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Before I share my management tip for today, I wanted to share a couple new resources I created on the last few days of my break. When my kiddos return, we'll be talking about money, and as always, word problems are always on the list. So, in trying to accomplish two things at one, I created some one- and two-step word problems involving money.
Each set includes 30 word problems on full-size pages which are great for projecting to the entire class as a math warm-up, or problem of the day. I also included the same problems as task cards (not different problems, just a different format), so that you could play around the room, scoot, or put them in your math center. Easy peasy.
You can find the one-step money word problems here.
And, you can find the two-step money word problems here.
I know many of you are either getting ready to go back, or you've been back for a couple of days. Although, because of the chilly weather, I've heard that many of you have had snow days. Either way, I've got a management tip that I think you and your students will love!
The background: Transitions are one of the keys to success in classroom management. Typically, the shorter the transition, the less opportunities for side conversations, wandering around the classroom, and in general off-task behaviors. That being said, I use interactive notebooks almost exclusively in my classroom. Like, to the point we barely touch our textbooks. And, now that I think about it, we might not have used them at all.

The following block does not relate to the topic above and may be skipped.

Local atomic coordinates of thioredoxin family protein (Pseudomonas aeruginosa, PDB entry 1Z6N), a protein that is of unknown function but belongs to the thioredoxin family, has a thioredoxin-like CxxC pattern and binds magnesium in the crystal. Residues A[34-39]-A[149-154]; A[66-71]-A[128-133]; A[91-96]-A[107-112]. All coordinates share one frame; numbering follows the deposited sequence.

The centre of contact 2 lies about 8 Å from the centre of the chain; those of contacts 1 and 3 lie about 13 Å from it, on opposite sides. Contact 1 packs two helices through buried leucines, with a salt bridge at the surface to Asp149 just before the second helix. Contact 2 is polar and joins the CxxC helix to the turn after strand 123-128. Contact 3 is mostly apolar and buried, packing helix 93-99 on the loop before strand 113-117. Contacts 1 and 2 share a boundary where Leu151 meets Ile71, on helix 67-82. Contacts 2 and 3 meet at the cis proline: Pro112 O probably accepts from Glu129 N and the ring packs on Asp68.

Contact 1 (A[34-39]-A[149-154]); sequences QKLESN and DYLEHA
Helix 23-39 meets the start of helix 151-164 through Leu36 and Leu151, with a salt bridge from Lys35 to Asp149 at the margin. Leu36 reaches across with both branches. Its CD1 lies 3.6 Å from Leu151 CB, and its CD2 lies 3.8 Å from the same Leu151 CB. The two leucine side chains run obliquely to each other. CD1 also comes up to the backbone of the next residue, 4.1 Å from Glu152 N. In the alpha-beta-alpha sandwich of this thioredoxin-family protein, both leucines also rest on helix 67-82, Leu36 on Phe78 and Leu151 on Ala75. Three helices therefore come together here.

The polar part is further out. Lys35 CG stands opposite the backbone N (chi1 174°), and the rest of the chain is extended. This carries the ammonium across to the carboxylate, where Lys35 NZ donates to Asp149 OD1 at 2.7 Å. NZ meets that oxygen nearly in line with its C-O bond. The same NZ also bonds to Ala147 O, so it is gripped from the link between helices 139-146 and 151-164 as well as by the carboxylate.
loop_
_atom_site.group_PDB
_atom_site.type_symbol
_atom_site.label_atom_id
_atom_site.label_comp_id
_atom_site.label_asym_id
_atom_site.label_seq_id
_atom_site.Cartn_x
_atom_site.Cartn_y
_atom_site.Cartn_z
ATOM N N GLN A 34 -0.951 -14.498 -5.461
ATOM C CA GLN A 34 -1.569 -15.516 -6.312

Before you totally freak-out, my district didn't adopt a common core math series so that's not even an option to use. Our reading series is actual books vs. a textbook, plus my students choose their own books to read anyway, so they don't have a reading textbook anyway. Science and social studies are more hands-on, and project-based which is why we don't use those. Has your shock worn off, yet?
So, with all of those notebooks floating around in my students' desks, trying to quickly transition from one notebook to another, was an almost impossible task. To the point, that students would get really excited when they correctly guessed at which notebook was the one they were looking for. Somewhere on Pinterest, I found a picture of color-coded notebooks, and knew that my class would be spending time the next day color-coding our notebooks!
Interested? Here's how:
- First, take a peek inside one of your student's desks. Or maybe you know off the top of your head how many notebooks your students each have. Either way, create a simple chart like the one pictured below. Basically, different color for each notebook. Way simple! This could quickly be created on chart paper, and made into an anchor chart (which is what I will be doing with my class next year). I typed mine up at home because that's where I was when I saw the idea on Pinterest.
- Next, have your students take out all of their notebooks, and one at a time, have them color the bottom of each notebook the correct color. (For my second graders, we went through each notebook, one at a time, and I modeled exactly how to flip over the notebook, squeeze together the bottom, and color a small section.)
- Post the chart showing each notebook's color in a location that is easily visible to all students. Ours is right next to the flag, above the whiteboard.
I don't have a before picture, but now their desks look like this (I have two of their notebooks, and there are a couple of folders, and textbooks on the other side, but you get the idea):
I'd love to hear how this works for you and your class if you decide to do this with your kiddos when you return from the break, or maybe tomorrow, because like me, you needed something yesterday!
Happy Monday, and have a great week!